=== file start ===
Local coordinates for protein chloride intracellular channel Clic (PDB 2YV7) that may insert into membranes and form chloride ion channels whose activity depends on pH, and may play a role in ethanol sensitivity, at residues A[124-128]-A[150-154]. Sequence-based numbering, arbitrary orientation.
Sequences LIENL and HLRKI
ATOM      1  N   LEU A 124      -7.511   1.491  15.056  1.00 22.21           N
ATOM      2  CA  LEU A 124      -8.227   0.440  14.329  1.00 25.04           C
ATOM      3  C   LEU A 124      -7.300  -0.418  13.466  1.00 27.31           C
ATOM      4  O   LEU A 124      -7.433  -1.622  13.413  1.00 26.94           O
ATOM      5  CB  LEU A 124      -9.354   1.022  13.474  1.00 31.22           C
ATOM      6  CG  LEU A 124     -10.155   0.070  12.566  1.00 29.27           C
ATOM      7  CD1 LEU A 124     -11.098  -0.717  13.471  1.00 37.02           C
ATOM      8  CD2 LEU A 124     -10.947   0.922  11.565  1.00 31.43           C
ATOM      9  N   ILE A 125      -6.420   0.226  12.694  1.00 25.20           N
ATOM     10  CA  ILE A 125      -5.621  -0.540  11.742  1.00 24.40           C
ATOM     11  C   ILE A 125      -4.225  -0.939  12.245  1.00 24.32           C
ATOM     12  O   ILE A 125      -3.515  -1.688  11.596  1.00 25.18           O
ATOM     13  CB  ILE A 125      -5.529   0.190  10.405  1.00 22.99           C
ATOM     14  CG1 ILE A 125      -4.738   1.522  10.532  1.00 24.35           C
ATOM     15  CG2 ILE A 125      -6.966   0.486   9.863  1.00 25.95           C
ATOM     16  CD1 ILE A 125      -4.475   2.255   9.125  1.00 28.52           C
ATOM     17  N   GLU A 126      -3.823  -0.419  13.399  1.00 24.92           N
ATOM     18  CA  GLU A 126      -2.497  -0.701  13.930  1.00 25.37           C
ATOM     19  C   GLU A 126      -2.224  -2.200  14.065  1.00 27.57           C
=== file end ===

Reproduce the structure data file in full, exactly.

Local coordinates for protein chloride intracellular channel Clic (PDB 2YV7) that may insert into membranes and form chloride ion channels whose activity depends on pH, and may play a role in ethanol sensitivity, at residues A[124-128]-A[150-154]. Sequence-based numbering, arbitrary orientation.
Sequences LIENL and HLRKI
ATOM      1  N   LEU A 124      -7.511   1.491  15.056  1.00 22.21           N
ATOM      2  CA  LEU A 124      -8.227   0.440  14.329  1.00 25.04           C
ATOM      3  C   LEU A 124      -7.300  -0.418  13.466  1.00 27.31           C
ATOM      4  O   LEU A 124      -7.433  -1.622  13.413  1.00 26.94           O
ATOM      5  CB  LEU A 124      -9.354   1.022  13.474  1.00 31.22           C
ATOM      6  CG  LEU A 124     -10.155   0.070  12.566  1.00 29.27           C
ATOM      7  CD1 LEU A 124     -11.098  -0.717  13.471  1.00 37.02           C
ATOM      8  CD2 LEU A 124     -10.947   0.922  11.565  1.00 31.43           C
ATOM      9  N   ILE A 125      -6.420   0.226  12.694  1.00 25.20           N
ATOM     10  CA  ILE A 125      -5.621  -0.540  11.742  1.00 24.40           C
ATOM     11  C   ILE A 125      -4.225  -0.939  12.245  1.00 24.32           C
ATOM     12  O   ILE A 125      -3.515  -1.688  11.596  1.00 25.18           O
ATOM     13  CB  ILE A 125      -5.529   0.190  10.405  1.00 22.99           C
ATOM     14  CG1 ILE A 125      -4.738   1.522  10.532  1.00 24.35           C
ATOM     15  CG2 ILE A 125      -6.966   0.486   9.863  1.00 25.95           C
ATOM     16  CD1 ILE A 125      -4.475   2.255   9.125  1.00 28.52           C
ATOM     17  N   GLU A 126      -3.823  -0.419  13.399  1.00 24.92           N
ATOM     18  CA  GLU A 126      -2.497  -0.701  13.930  1.00 25.37           C
ATOM     19  C   GLU A 126      -2.224  -2.200  14.065  1.00 27.57           C